September 16, 2019
 In Articles

Committee: DISEC

Topic: Private Military Contractors
Delegate: Nora Gauss

School: Fishers High School


Private military contractors have long been debated around the globe, with those in support stating they work towards keeping the peace and those who stand in opposition claiming they are far more violent. In 2017, 23.6% of respondents in Bulgaria confirm cases of crimes, violence, and/or vandalism. This percentage is the highest in the EU. Knowing that there is an issue with violence, the Bulgarian government couldn’t rely on their own military, a militia of only 27,000 standing troops (as of 2014). This is far too large of an issue for the nation to deal with on its own. By employing, private military contractors (also known as PMCs), the country gets a boost in safety of the people. But, in turn, also have to deal with the abusive affairs.

 After multiple reports of inefficient policies regarding illicit ordeals, Bulgaria passed legislation that allowed mayors to contract private security companies. This would help the nation to remain safe, as some of the most violent areas were being more heavily guarded. By contacting private security corporations, schools, parks, reservoirs, and other municipal buildings would remain guarded and secure. In the past, we have worked to curb any possibility of abuse from PMCs, with mixed results. In 1994, Ordinance No. 14 for the Issuance of Permits for Guarding of Sites and Private Individuals by Physical and Legal Persons was passed. This ensured that those who had been involved in criminal activity could not control the military contract. Not only that, but in 1997, all private companies had to discontinue violent practices like racketeering and extortion. Though these efforts persisted throughout the 1990s, we see today that there are risks. Though Bulgaria has made great strides in ensuring that PMCs are safe, we cannot guarantee that there is no risk of  criminal activity.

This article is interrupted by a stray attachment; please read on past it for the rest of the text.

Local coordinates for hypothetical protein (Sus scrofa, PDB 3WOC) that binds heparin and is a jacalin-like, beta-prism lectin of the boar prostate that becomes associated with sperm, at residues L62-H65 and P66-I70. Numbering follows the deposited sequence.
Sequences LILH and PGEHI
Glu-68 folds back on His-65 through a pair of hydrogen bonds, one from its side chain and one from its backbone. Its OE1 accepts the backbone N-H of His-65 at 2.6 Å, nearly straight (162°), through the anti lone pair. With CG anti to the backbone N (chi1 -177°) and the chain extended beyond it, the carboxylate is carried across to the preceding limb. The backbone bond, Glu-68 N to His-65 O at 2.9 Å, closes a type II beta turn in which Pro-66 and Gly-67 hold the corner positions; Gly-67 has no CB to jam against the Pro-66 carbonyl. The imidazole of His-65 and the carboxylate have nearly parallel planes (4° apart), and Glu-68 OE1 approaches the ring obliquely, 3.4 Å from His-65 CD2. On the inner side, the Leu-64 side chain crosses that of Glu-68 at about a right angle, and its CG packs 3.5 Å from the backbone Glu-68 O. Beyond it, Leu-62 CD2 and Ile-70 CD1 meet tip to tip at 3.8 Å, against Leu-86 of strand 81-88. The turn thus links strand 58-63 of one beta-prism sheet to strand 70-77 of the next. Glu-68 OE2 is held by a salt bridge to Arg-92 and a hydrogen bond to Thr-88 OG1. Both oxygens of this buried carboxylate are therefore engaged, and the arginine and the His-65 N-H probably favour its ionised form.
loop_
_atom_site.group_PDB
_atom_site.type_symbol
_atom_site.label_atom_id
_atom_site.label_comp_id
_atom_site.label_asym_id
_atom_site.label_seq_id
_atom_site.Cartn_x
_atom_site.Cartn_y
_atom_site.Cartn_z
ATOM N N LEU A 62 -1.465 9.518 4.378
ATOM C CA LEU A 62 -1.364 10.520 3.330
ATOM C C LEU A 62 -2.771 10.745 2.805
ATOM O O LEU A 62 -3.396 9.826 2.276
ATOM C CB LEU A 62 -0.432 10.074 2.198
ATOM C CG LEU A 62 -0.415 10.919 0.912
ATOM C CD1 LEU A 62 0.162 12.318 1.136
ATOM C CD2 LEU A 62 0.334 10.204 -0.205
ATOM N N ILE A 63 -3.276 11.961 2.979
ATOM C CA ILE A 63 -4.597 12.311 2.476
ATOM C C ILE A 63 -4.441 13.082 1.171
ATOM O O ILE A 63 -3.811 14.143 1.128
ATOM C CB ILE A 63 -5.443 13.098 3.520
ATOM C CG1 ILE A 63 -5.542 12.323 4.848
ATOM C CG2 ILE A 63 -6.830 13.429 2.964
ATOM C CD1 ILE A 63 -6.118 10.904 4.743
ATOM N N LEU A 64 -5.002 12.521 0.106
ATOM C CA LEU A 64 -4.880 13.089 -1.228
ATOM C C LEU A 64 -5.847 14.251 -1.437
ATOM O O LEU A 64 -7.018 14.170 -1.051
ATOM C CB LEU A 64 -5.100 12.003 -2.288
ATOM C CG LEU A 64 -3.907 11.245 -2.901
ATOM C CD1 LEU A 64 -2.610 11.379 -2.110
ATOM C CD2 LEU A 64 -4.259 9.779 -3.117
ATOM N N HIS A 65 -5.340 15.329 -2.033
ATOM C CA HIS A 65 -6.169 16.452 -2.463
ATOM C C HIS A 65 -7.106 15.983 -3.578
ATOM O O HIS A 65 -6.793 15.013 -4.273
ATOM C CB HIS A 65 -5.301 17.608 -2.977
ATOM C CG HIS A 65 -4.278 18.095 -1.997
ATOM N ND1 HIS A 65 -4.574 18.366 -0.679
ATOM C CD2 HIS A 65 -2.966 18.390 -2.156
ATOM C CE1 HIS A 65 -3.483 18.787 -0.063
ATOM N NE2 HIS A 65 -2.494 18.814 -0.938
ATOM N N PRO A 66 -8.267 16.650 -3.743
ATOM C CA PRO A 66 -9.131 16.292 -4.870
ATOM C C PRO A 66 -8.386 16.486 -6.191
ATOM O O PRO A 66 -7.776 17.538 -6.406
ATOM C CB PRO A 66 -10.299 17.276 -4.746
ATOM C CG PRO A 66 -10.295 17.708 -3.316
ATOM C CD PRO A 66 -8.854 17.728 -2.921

This is why Bulgaria supports the us of private military contractors, to an extent. Due to action taken in the past, the private military contractors that we employ have less abuse and are able to focus on their original intent: to keep the people safe. This would be beneficial to the people, if PMCs were not known to be abusive. However, since we acknowledge there are risks with signing private military contractors, we support restrictions on these military companies. We have used them in the past and are going to continue to use them in the future. If new illegal practices arise in Bulgaria, we will work to find an alternative. One idea is to hold these companies responsible for breaking any domestic laws. Currently, Bulgaria only prosecutes individuals, not corporations. We propose a piece of legislature that is able to change this, so that we can hold PMCs accountable, if there is misconduct that requires a national response.



Cain, Phil. “Eastern Europe’s Private Armies” Public Radio International, 21 August 2010,

Dickinson, Laura A. “Accountability of Private Security Contractors under International and Domestic law” American Society of International Law, 26 December 2007,

Leviev-Sawyer, Clive. “Controversy as Bulgaria empowers mayors to contract private security firms to guard entire towns” Independent Balkans News Agency, 19 January 2018,



“Survey: Bulgaria is the Most Dangerous Country in the EU: The Highest Number of Crime, Violence and Vandalism” Sofia News Agency, 27 November 2018,


  • Nora Gauss

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